Do 2017’s loveable losers take a step to respectability in 2018?
Hard to believe an 0-10 club could be a feel-good story, but that was the situation this past season in Chilliwack. Perhaps it’s too soon to talk play-offs but head coach Bob Reist will be expected to have his club accomplishing more than playing with pride next season.
He will be the first to tell you that.
Does head coach Ben Macauley return for his third season?
No reason to believe Macauley won’t be back in 2018, but this is the Okanagan where head coaching changes seem a semi-annual event. Come to think of it, recently it is with 5 coaches in the last 9 seasons.
The Sun by all accounts want Macauley back, but on more than one occasion he mentioned in the media about the rigours of coaching and having a young family. With the Sun’s BCFC competitors all essentially confirmed with their leaders in place, the Sun will want to do the same soon if they haven’t already.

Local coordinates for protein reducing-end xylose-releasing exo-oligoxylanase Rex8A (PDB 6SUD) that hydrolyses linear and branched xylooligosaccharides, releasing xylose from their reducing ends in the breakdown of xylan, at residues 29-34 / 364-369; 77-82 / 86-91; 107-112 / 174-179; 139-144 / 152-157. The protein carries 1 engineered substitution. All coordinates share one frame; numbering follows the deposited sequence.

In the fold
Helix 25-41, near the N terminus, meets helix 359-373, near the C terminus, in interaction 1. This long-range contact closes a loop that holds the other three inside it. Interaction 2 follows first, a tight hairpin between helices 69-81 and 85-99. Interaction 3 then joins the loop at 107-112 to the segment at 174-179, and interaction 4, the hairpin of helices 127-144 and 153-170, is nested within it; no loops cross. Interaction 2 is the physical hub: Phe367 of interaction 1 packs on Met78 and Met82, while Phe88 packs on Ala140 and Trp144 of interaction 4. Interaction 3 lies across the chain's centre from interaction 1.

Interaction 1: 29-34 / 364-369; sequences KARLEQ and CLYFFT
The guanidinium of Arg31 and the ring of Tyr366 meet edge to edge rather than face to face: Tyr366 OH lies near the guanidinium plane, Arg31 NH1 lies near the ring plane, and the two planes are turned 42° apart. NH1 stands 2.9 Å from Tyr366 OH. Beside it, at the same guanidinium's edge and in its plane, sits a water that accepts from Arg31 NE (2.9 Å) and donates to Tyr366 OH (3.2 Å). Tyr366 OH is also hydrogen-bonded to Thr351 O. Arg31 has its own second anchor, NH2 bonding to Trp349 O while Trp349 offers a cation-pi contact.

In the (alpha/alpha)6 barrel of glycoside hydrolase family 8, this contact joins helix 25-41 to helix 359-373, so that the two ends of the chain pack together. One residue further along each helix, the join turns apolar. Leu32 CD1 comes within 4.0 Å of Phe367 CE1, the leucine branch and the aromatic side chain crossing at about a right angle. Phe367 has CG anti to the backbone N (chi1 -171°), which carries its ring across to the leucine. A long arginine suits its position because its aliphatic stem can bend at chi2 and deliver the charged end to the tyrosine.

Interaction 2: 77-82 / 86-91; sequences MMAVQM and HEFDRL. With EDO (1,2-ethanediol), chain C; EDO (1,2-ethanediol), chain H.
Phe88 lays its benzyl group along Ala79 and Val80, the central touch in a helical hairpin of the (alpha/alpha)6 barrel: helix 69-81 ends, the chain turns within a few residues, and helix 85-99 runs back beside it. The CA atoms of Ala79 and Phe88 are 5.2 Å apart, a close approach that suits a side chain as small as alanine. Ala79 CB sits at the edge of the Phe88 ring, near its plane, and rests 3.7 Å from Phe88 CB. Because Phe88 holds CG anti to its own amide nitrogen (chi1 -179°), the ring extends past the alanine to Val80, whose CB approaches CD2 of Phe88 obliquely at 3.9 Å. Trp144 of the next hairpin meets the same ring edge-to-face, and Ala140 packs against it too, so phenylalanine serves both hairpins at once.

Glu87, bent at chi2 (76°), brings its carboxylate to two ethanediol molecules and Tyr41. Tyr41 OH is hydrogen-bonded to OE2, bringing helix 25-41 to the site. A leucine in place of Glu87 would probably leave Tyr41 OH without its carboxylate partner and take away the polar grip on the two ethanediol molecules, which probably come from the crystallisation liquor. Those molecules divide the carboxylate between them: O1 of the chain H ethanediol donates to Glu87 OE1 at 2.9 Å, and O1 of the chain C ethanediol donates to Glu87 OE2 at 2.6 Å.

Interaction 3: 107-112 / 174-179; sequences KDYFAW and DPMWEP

Does the club buy shares in CN?
Does the railway exist anymore? I’m not sure come to think of it, but if it does the Broncos are likely to be a customer next season as they will be wanting to haul freight in the form of offensive linemen next year. The club was solid in most areas and have two of the most exciting players in the conference eligible to return in quarterback Colby Henkel and running back Maximillian Joseph.
The biggest issue the Broncos had was opening lanes for Joseph and protecting Henkel as they were held to under 100 yards rushing 6 times and Henkel was sacked a staggering 43 times in 2017.
That’s it for 2017…
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This column is for opinion purposes only and does not necessarily reflect the opinions of the British Columbia Football Conference or its teams.
Blake Roberts is a long time BCFC volunteer with the Okanagan Sun from 1992 through 2013. In 2016 he joined the BCFC at the conference level to work on developing and growing the brand of the British Columbia Football Conference.
The opinions he expresses are not necessarily those of the BCFC or its teams.